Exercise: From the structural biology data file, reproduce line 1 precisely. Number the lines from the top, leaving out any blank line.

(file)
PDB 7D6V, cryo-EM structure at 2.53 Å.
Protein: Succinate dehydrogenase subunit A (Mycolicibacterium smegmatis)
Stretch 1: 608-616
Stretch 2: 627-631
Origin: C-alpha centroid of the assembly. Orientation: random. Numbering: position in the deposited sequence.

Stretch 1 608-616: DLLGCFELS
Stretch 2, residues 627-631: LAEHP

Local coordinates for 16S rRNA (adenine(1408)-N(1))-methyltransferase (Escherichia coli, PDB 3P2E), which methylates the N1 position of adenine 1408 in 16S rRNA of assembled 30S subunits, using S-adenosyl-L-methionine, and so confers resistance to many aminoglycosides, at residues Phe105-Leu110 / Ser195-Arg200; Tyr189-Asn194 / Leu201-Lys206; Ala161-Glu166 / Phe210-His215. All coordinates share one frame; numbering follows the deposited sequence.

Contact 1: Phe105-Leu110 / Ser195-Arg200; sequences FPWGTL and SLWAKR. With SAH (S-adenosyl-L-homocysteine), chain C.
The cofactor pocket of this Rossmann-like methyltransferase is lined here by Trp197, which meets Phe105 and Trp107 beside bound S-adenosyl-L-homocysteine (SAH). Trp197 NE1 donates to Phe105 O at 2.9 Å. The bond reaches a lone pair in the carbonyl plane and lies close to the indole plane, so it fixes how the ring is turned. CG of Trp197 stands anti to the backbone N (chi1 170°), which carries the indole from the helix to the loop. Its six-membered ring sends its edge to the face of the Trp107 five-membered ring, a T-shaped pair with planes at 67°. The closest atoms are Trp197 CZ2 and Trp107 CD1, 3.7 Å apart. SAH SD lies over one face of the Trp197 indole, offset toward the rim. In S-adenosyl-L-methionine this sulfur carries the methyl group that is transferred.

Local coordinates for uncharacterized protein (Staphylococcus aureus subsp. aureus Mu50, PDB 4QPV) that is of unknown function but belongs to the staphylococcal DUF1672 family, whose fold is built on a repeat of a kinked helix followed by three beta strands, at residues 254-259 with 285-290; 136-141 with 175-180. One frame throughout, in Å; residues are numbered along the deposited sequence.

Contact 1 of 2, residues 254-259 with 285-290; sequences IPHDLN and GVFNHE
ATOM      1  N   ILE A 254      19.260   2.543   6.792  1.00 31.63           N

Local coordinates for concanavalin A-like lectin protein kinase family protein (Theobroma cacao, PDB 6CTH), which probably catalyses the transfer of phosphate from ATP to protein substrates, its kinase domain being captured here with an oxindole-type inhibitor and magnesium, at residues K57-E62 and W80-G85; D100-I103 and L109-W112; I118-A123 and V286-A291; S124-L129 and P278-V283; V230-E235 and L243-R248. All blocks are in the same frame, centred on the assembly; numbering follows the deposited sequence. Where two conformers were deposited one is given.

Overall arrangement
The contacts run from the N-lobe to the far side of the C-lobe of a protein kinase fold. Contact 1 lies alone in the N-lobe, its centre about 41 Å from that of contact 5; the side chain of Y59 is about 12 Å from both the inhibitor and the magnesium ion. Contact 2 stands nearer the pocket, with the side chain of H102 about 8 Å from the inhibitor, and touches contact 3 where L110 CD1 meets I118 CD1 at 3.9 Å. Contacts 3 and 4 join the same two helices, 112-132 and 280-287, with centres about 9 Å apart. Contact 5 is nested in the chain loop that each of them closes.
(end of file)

PDB 7D6V, cryo-EM structure at 2.53 Å.